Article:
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Surta and ors. Vs. Ganga and ors. - Court Judgment

LegalCrystal Citation
SubjectCivil
CourtAllahabad High Court
Decided On
Judge
Reported in(1885)ILR7All411
AppellantSurta and ors.
RespondentGanga and ors.
Excerpt:
civil procedure code, sections 206, 622 - order amending decree--high court's powers of revision. - - keene, at that time district judge of saharanpur, who, on the 4th may 1882, passed a decree, in which he clearly said that he dismissed the appeal with costs. keene, or that the decree of the latter failed to give effect to his judgment......procedure code constituted an adjudication separate from that concluded by a decree under the code passed after the parties have been heard and evidence taken. the order in the present case then is a separate adjudication, and is not appealable under section 588. so that the only question which we have to consider is, whether the matter is one of which we can take cognizance in revision under section 622. to decide this the following facts must be borne in mind:the plaintiffs' claim for a share in certain property was decreed by the munsif of daoband on the 31st october 1881. the defendants appealed to mr. h.g. keene, at that time district judge of saharanpur, who, on the 4th may 1882, passed a decree, in which he clearly said that he dismissed the appeal with costs. no appeal from.....
Judgment:

Oldfield, J.

1. In my opinion, there is no power to entertain this reference under Section 622 for the reasons I have given in the similar case of Raghunath Das v. Raj Kumar ante p. 276. There is, in my opinion, an appeal from the amended decree, and consequently Section 622 has no application. The amended decree becomes the decree in the suit and supersedes the original decree. If, instead of applying under Section 622, the party had instituted an appeal from the decree as amended, I cannot think he could be met by the plea that there was no appeal, and if this is so, his proper cause is by way of appeal. Section 540 allows an appeal from every decree or from any part of them, and the decree as amended becomes, in my opinion, the decree in the suit. It is not the decree as it stood before amendment that can be considered the decree in the suit, but the decree after amendment, and there cannot be two decrees at one and the same time in the same suit.

2. I would, on the above grounds, dismiss this application. I shall make no order as to costs.

Mahmood, J.

3. I regret that, for the second time on a question of this nature, my brother Oldfield and I are unable to arrive at the same conclusion. I need not say much on the subject, because in the recent case of Raghunath Das v. Raj Kamar ante p. 276 I explained my reasons for thinking that an order passed under Section 206 of the Civil Procedure Code constituted an adjudication separate from that concluded by a decree under the Code passed after the parties have been heard and evidence taken. The order in the present case then is a separate adjudication, and is not appealable under Section 588. So that the only question which we have to consider is, whether the matter is one of which we can take cognizance in revision under Section 622. To decide this the following facts must be borne in mind:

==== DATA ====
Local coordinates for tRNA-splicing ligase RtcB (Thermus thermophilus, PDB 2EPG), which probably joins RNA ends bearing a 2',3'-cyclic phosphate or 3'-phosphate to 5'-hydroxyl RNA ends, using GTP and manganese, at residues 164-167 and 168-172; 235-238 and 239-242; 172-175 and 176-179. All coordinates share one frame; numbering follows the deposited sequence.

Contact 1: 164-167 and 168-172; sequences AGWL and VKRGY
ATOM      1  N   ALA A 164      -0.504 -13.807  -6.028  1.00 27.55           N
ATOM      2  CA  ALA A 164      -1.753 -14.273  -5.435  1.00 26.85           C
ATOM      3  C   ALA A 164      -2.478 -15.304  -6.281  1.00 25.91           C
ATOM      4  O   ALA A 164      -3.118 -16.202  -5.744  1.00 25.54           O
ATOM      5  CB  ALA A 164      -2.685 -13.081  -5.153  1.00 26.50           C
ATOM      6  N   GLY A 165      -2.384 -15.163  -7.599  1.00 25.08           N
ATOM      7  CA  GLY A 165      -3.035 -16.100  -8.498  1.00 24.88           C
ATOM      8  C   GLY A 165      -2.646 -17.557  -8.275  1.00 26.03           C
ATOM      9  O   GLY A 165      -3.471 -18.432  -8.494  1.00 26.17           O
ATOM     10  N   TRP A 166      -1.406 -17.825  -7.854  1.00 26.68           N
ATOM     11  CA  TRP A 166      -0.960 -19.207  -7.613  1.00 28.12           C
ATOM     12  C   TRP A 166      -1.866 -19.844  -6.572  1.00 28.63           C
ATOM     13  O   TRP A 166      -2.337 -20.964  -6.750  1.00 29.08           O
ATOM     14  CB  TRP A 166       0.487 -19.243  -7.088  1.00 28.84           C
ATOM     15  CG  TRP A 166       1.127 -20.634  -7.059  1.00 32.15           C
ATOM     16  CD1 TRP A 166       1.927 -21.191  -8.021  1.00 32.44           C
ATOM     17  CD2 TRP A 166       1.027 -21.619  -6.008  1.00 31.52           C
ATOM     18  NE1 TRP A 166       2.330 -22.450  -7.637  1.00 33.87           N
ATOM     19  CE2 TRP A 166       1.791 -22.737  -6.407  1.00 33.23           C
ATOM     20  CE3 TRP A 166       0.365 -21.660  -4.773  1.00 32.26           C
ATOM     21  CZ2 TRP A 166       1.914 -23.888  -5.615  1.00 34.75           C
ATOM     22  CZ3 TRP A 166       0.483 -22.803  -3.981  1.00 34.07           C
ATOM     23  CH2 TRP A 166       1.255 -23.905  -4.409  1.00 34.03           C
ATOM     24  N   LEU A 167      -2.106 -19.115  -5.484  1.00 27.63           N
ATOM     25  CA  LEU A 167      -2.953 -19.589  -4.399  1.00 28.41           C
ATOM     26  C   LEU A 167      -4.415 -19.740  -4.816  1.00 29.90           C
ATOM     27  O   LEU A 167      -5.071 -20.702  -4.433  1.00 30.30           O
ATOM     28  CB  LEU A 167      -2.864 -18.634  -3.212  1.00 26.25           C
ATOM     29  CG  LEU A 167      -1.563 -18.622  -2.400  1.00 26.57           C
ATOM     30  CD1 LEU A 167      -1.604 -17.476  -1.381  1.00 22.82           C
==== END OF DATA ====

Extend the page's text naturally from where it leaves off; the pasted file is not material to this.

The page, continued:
The plaintiffs' claim for a share in certain property was decreed by the Munsif of Daoband on the 31st October 1881. The defendants appealed to Mr. H.G. Keene, at that time District Judge of Saharanpur, who, on the 4th May 1882, passed a decree, in which he clearly said that he dismissed the appeal with costs. No appeal from this decree was filed, though I should say that a second appeal would lie, under Section 584 of the Code. But on the 10th June 1884, the defendants filed an application, purporting to be one under Section 206 of the Civil Procedure Code, to Mr. Watts, who had succeeded Mr. Keene as Judge of Saharanpur, praying him to amend the decree by substituting the word 'decreed' for 'dismissed.' Of course there could be no question here of an 'arithmetical' error in the decree, so that it was probably said that there was a 'clerical' error. Mr. Watts was asked to interfere under the hat paragraph of Section 206 of the Civil Procedure Code.

4. Now in my judgment in Raghunath Das v. Raj Kumar ante p. 276 to which I have already referred, I anticipated the very difficulty which arises here if we cannot interfere in revision with the order passed by Mr. Watts. I observed that a 'Court which goes beyond what is warranted by the last paragraph of Section 206 may practically be altering the nature of the decree. If such a course were allowed, any Judge, who (as sometimes happens) took an erroneous view of his own judgment, might say, 'I meant so and so by my judgment on this point and on that,' and thus might make alterations going far--beyond merely clerical or arithmetical corrections.' That anticipation has actually been realized in the present case. Not only have we here the case of a Judge who undertakes to say what his predecessor meant, but he goes so far as to say that by 'dismissed' his predecessor meant ' decreed!'

5. I do not consider that Mr. Watts has correctly interpreted the language used by Mr. Keene, or that the decree of the latter failed to give effect to his judgment. I am therefore of opinion that Mr. Watts has exercised his jurisdiction 'illegally and with material irregularity,' within the meaning of Section 622 of the Civil Procedure Code, and that the Court is therefore competent to revise his order. I would allow the application, and, without interfering with the decree of the 4th May 1882, set aside the order of the 10th June 1884.


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